Relevant bachelor’s degree.
The 10th anniversary of the terrorist attacks of September 11 in 2011 refueled the critical debates about the literary and cultural response to what (controversially) is called “9/11”. Aiming both to study and to contribute to this debate, this interdisciplinary course will explore the ways in which recent novels and films reflect on the terrorist attacks of 9/11 and to what extent they succeed in challenging ethnic stereotypes and the “us versus them” political discourse of the aftermath. Drawing on theories of trauma and memory, we’ll study the often innovative and intermedial literary strategies and cinematographic techniques writers like Jonathan Safran Foer, Don DeLillo, Art Spiegelman, and Joseph O’Neill and film makers like Michael Moore, Spike Lee and others use to represent life “in the shadow of no towers” and address post-9/11 political developments. Among the films we’ll discuss are the Naudet brothers’ 9/11, Michael Moore’s Fahrenheit 9/11, Alain Brigand’s 11/09/01, Spike Lee’s 25th Hour, John Hillcoat’s The Road, Chris Morris’s Four Lions, and Kathryn Bigelow’s Zero Dark Thirty. We’ll also read novels by two Muslim writers, Mohsin Hamid and Nadeem Aslam, that critically interrogate the re-emergence of exceptionalist political discourse in the wake of 9/11 and put the attacks and their impact in a transnational perspective. Finally, we’ll take a critical look at the contentious history of the memorialization of 9/11 at “Ground Zero,” a history that is satirized in Waldman’s novel The Submission, which is one the post-9/11 novels that we’ll read. Throughout the course we’ll address the politics, aesthetics, and ethics of trauma in relation to 9/11.
This course offers an interdisciplinary approach to the cultural response to the 9/11 attacks in literature, film, and memorialization practices and aims to:
develop students’ analytical and critical skills through in-depth reading of literary text and films, which will be studied in their historical and cultural context;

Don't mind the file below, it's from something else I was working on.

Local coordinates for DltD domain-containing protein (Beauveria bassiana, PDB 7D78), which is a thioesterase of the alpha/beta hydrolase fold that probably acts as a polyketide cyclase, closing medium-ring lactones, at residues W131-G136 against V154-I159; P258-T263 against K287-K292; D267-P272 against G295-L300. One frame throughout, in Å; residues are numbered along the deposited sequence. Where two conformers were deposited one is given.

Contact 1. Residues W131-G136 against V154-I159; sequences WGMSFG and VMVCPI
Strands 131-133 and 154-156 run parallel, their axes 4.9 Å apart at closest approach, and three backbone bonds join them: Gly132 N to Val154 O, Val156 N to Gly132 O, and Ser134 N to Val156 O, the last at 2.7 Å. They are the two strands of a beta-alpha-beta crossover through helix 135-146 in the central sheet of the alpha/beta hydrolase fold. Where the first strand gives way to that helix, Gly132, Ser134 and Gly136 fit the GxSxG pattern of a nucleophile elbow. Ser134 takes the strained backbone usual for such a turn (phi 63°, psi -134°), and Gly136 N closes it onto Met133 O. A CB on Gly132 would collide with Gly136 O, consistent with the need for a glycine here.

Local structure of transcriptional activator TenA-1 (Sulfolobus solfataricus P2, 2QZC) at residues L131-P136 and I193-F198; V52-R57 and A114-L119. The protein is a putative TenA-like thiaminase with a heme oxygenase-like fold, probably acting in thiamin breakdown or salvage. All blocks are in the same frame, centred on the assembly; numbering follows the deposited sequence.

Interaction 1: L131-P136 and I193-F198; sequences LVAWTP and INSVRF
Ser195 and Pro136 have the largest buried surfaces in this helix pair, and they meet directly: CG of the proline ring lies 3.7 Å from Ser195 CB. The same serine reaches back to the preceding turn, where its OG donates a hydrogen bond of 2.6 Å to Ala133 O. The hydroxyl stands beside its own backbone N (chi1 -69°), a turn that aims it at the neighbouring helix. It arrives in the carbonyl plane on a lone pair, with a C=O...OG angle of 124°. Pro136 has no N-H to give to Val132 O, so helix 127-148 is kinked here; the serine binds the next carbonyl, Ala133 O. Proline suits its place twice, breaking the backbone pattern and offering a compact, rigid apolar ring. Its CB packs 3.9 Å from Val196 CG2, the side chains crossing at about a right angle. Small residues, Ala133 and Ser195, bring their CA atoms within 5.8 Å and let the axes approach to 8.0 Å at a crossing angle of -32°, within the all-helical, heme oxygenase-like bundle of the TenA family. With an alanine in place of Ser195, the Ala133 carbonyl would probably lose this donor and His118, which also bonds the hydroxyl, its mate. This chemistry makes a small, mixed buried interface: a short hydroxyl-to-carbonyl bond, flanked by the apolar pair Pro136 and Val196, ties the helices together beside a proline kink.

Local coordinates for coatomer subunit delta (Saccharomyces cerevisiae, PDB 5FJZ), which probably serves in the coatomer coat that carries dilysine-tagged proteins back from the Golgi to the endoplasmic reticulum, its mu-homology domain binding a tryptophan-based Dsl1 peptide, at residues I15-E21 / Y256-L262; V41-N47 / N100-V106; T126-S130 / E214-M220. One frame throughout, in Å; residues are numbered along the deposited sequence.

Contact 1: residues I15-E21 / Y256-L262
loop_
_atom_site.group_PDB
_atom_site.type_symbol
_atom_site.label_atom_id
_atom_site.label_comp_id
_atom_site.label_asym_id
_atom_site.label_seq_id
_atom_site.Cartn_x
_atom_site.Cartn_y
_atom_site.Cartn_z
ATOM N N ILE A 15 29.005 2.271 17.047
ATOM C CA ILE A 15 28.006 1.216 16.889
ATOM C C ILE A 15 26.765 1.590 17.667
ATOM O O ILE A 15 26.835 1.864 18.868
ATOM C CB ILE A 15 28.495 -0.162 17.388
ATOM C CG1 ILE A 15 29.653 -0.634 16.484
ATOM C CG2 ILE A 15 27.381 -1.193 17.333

give insight into the central issues in the ongoing critical and theoretical debate about the cultural response to 9/11, particularly the notion of U.S. exceptionalism, (national and ethnic) identity, migration, and multiculturalism;
introduce students to basic theoretical concepts in trauma theory and memory studies;
develop students’ skills to conduct independent research;
develop students’ oral and written presentation skills through in-class discussion and (group) presentation and an essay proposal and a research essay, respectively.
Mode of instruction
Total course load for the course (10 ec x 28 hours): 280 hours.
hours spent on attending seminars and film screening (40 hours);
time for studying the required literature (120 hours);
time to prepare presentation and write a short assignment and research paper (including reading/research) (120 hours).
oral presentation and participation (30%);
short writing assignment (10%);
essay proposal and research essay (c. 4000-4500 words; 60%).
If the final grade is insufficient, only the research essay can be rewritten.
Blackboard will be used.
Jonathan Safran Foer, Extremely Loud and Incredibly Close (Penguin);
Don DeLillo, Falling Man (Scribner);
Art Spiegelman, In the Shadow of No Towers (Pantheon);
Joseph O’Neill, Netherland (Harper Perennial);
Amy Waldman, The Submission (Windmill or Picador);
Mohsin Hamid, The Reluctant Fundamentalist (Harvest);
Nadeem Aslam, The Blind Man’s Garden (Vintage International);
Recommended: The Great Gatsby (Penguin).
Since several post-9/11 novels revisit F. Scott Fitzgerald’s classic novel The Great Gatsby, students are recommended to read The Great Gatsby during the summer in preparation for the course.